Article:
Without a doubt, you can feel the goodwill, the good intent, and the obligation to explain the sport's significance. Remarks one of Pee Wee's admirers: "It's the most democratic of all the sports. The people's game. Your people's game. And America's game in the future." The film even reunites the surviving members of the team for a fond farewell and a side-by-side comparison with the actors who portrayed them.

But in spite of its good intentions and the tremendous amount of detail, the writing seems a bit off, failing to elevate the story and the performances to their potential. Adapted from Geoffrey Douglas' book of the same title, "The Game of Their Lives" appears hesitant, as if uncertain of its course. It first introduces Dent McSkimming, the only U.S. reporter to cover the team, who narrates the story but makes you wonder how close he was to the actual events, the camaraderie, and the player's daily lives. And then it quickly shifts focus from player to player - Frank Borghi and his family's funeral business, Gino Pariani and his impending wedding, Pee Wee and his fear of flying, etc. Eventually, when the St. Louis group meets their East coast counterparts, the development stops, alternating between a variety of subplots that materialize far too quickly - the recruiting of Haitian born soccer player, Joe Gaetjeans; the injection of Stan Mortensen, a potential villain who is relegated to one scornful speech; and Gino Pariani's pursuit of Team USA uniforms. While these stories are interesting alone, when combined, they present a disruption to the flow of the film, watering it down instead of supplementing it.

If you ask me, every great sports movie has to have a focal point - a player or a coach that inspires us, motivates us, and lifts our spirits, encouraging us to empathize with their situation. Norman Dale, Rocky Balboa, Herb Brooks, Daniel Ruettiger, Brian Piccolo, Lou Gehrig, just to name a few. These main characters drive their films, giving them purpose and poise, while the rest of the team and/or characters are developed in the background for moral support. The concept is so integral to the genre that it's blatantly apparent when absent. Yet, this quintessential piece is missing from "The Game of Their Lives," a film that develops many interesting supporting characters, but lacks a standout role to bring them all together. While the characters of Walter Bahr and Frank Borghi are attributed fatherly status, they are given such status without substantiation. And even more noticeable is the lack of involvement from their coach, who inexplicably demonstrates distance and disinterest. Thus, without leadership, intensity, and determination, there can be no emotional reward when victory is achieved.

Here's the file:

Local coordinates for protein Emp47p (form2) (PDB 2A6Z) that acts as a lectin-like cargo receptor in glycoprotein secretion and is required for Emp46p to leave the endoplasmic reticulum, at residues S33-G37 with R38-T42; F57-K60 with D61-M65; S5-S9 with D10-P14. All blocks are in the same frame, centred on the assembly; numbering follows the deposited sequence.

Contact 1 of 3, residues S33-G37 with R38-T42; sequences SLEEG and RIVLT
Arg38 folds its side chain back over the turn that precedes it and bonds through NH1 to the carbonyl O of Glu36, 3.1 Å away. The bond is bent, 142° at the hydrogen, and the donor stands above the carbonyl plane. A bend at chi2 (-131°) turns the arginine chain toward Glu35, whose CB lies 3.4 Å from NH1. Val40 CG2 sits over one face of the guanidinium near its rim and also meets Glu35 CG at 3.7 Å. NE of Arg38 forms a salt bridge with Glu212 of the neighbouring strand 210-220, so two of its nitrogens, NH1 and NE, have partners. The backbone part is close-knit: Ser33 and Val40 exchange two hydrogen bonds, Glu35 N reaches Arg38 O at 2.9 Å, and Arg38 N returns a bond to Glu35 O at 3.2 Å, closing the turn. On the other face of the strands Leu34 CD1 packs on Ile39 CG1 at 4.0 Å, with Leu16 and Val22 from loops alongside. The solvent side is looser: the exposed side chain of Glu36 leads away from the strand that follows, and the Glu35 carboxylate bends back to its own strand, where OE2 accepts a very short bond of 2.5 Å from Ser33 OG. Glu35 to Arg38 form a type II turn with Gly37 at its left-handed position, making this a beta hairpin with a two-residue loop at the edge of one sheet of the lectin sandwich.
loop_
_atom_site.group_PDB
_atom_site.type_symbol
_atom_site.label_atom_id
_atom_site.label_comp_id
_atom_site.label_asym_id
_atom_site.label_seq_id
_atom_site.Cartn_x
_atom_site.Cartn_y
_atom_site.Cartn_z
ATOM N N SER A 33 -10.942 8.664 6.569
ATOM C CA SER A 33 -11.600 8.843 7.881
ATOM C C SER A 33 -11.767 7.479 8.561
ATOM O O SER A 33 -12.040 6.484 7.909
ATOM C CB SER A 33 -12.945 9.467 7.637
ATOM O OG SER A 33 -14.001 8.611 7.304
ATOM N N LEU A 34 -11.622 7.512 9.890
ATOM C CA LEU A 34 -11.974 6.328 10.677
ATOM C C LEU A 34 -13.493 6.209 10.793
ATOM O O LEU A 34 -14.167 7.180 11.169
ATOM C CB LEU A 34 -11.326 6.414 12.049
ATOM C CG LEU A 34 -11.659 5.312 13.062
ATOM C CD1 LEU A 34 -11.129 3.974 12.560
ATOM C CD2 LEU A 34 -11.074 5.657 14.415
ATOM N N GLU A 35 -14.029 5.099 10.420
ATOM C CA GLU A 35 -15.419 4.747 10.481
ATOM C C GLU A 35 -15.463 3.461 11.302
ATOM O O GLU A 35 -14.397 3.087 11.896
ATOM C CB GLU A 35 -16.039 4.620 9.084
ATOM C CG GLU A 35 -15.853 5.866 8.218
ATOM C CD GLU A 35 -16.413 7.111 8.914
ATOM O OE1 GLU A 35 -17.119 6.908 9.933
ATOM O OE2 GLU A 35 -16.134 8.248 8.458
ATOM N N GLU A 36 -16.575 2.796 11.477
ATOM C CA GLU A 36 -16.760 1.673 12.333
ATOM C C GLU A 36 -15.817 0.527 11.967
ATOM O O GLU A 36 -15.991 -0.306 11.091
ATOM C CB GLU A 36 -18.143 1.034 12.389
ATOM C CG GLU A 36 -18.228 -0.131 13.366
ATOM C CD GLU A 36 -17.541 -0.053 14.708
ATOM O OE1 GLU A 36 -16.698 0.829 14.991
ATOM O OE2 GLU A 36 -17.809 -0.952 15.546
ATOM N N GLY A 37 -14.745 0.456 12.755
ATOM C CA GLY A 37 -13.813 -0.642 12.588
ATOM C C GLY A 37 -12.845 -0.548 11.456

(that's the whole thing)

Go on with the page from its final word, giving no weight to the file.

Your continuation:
Sadly, I must also report a tremendous loss to the musical world, the loss of Jerry Goldsmith. Goldsmith passed away last year at the onset of this film, unable to complete the score. It was a devastating loss, as his work helped shape the motion picture orchestral landscape for the last 30 years. Always one to push the boundaries of music, Goldsmith became one of the most prolific composers of all time, writing such amazing scores as "Patton," "Chinatown," "Star Trek," and the frightful, Academy Award winning score, "The Omen." Most notably, Goldsmith wrote the magically uplifting themes for "Hoosiers" and "Rudy." And one can only imagine how much this film would have benefited had Jerry applied his musical touch.

All in all, "The Game of Their Lives" is an interesting look at a pivotal moment in U.S. soccer history that may be unfamiliar to most. Although the writing weighs the film down with curt dialogue and choppy character arcs, and the story lacks a true lead, there is enough enthusiasm, authenticity, and spirited soccer play to offset the missing ingredients. And sometimes that's all it takes. This is an important story, one worth noting and observing. Especially since it took the U.S. roughly 40 years later to return to World Cup competition. Change takes time. And even though soccer may not yet rank above baseball, football, or basketball in the States, it's encouraging to watch and observe its humble and heroic beginnings.